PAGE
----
The “peace talks” that Ashdown is referring to? Randa Kassis, an ally of Bashar al-Assad, elaborated on her Facebook page a few days after Trump's election.
Baussart is relatively unknown, but one source refers to her as a lobbyist for oligarchs in Russia. Daniel S. Hamilton, the executive director of the Center for Transatlantic Relations at the Johns Hopkins Schools of Advanced International Studies told ABC News that “I have been dealing with French think tanks and research institutes for 35 years, and I've never heard of it [CPFA]. That tells you something.”
According to the infamous dossier compiled by former MI6 agent Christopher Steele, Donald Trump's lawyer, Michael Cohen, was in Prauge in August of last year to pay off Russian hackers. Cohen told The Atlantic that he was in Los Angeles from August 23rd to August 29th during the campaign. This is an easily provable lie. How do I know? I went through every single one of his tweets from the month of August (and yes, I have far less brain cells than when I started), and his own actions contradict himself.
He tweets A LOT—almost always between the hours of 6 am and 8 am EST, and then later that day from 10 pm EST to nearly midnight (his TV appearances shift the hours a bit but he clearly makes time in the morning and at night to go bananas). I would venture to guess that 99% of his tweets are geotagged from Manhattan, presumably meaning they are sent from his office in Trump Tower (geotagging means that Twitter can establish the exact location from where the tweet was sent using your IP address).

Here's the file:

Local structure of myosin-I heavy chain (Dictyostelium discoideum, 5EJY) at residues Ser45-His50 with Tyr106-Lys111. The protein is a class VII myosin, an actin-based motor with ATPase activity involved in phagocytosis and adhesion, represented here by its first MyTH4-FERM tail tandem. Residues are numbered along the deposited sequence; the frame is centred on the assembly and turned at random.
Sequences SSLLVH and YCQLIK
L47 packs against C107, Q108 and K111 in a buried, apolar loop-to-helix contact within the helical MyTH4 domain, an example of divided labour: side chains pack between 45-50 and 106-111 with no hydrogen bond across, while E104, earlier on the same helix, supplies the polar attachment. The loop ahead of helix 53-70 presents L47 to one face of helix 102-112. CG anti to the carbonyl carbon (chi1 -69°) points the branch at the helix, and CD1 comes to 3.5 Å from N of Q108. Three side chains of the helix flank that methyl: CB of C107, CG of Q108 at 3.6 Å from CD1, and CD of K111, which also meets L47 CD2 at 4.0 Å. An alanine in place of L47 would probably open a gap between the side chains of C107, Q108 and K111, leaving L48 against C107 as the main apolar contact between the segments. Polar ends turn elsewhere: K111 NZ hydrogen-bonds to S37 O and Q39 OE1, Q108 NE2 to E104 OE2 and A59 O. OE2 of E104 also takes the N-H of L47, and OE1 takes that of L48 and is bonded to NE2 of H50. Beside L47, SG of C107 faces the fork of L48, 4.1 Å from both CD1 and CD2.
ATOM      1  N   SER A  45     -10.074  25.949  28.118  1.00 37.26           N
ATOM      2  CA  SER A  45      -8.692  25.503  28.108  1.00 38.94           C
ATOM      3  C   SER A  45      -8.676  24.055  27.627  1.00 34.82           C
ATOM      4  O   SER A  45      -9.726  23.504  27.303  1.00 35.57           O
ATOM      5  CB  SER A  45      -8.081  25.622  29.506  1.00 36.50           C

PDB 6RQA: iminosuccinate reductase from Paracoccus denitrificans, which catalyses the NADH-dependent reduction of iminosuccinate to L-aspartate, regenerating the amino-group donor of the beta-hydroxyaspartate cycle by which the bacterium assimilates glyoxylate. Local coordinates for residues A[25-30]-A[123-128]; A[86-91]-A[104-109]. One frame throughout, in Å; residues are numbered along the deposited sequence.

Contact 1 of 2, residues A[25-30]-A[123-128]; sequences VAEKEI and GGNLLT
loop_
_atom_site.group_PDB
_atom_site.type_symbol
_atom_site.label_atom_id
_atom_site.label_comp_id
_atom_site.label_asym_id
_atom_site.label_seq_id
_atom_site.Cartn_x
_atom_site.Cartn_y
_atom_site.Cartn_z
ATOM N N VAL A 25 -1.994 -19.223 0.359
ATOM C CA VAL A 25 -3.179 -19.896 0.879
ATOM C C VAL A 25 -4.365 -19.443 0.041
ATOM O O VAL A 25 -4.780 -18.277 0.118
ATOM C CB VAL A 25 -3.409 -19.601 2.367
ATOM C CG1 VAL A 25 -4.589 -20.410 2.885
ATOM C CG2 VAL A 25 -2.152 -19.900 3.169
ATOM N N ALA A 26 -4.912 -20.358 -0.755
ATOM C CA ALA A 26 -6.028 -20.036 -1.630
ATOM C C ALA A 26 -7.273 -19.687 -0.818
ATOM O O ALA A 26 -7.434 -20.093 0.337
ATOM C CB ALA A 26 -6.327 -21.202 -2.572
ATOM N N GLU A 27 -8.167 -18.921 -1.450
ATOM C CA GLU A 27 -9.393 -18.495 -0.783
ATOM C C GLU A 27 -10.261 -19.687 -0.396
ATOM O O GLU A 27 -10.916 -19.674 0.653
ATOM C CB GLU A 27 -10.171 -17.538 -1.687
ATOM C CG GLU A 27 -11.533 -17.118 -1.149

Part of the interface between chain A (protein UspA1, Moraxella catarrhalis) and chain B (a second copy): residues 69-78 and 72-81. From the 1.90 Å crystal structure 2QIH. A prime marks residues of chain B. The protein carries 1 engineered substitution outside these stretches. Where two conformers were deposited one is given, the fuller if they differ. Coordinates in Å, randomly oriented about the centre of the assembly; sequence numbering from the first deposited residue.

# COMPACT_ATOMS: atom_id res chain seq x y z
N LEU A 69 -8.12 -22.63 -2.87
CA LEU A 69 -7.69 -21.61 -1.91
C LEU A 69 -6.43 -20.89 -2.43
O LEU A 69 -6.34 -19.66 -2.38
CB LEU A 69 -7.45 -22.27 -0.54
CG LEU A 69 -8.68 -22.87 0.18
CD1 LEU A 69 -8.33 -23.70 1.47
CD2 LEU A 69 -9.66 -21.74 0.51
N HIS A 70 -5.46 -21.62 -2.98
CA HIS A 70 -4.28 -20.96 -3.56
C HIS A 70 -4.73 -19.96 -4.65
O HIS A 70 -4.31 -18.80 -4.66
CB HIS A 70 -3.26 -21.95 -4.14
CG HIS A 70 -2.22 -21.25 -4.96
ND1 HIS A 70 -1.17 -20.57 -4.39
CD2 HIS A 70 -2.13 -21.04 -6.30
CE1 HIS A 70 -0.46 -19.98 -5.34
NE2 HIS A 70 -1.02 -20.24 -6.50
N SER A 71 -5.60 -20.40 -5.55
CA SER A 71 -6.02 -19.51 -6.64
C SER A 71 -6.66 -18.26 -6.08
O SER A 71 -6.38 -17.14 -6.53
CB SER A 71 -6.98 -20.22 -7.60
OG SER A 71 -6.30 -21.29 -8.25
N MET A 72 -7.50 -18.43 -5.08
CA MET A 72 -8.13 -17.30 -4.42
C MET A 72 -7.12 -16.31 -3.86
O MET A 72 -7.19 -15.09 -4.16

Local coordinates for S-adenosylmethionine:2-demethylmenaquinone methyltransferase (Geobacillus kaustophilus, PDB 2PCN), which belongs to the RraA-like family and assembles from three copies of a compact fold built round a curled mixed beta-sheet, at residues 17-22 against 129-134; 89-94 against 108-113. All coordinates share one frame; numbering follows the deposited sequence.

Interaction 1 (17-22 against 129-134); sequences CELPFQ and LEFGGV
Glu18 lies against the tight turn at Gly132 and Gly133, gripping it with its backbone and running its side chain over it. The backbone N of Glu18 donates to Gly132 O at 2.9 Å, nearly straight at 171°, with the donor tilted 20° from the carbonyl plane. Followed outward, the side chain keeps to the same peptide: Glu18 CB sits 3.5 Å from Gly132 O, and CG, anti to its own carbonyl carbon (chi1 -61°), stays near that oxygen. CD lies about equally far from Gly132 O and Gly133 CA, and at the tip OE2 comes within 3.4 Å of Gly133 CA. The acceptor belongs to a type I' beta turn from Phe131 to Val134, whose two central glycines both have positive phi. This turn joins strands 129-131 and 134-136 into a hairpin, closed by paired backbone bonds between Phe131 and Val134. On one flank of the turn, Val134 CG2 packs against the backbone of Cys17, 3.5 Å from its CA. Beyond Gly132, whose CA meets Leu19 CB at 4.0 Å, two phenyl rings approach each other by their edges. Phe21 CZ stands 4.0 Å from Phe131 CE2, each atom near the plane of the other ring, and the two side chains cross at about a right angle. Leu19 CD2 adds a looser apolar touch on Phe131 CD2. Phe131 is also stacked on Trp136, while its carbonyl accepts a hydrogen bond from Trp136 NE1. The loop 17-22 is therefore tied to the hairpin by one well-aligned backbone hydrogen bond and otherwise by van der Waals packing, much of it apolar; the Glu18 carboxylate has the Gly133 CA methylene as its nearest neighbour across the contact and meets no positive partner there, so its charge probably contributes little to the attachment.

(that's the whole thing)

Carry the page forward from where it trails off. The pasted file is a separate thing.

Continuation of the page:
Weekends are a bit more subdued, but you can typically tell that he's putting in a full day of work when he sticks to his 6-8 and 10-midnight tweeting habit. Saturday August 13th and Sunday the 14th were two such examples where he stuck to a regular schedule, whereas the last weekend in August was relatively quiet, but it is the weekend in between those two which raises suspicions. Between Saturday and Sunday, the 20th and 21st, he did not tweet and only retweeted four tweets. That alone isn't anything too outside the norm, although he typically tries to reply to as many people who tweet at him as possible (always with a period in front of the @ sign so everyone can see his reply).
What raises alarm bells is the relative inactivity the following work days, combined with the fact that the few tweets he did send out were not geotagged, unlike nearly every single one from the entire month of August and beyond.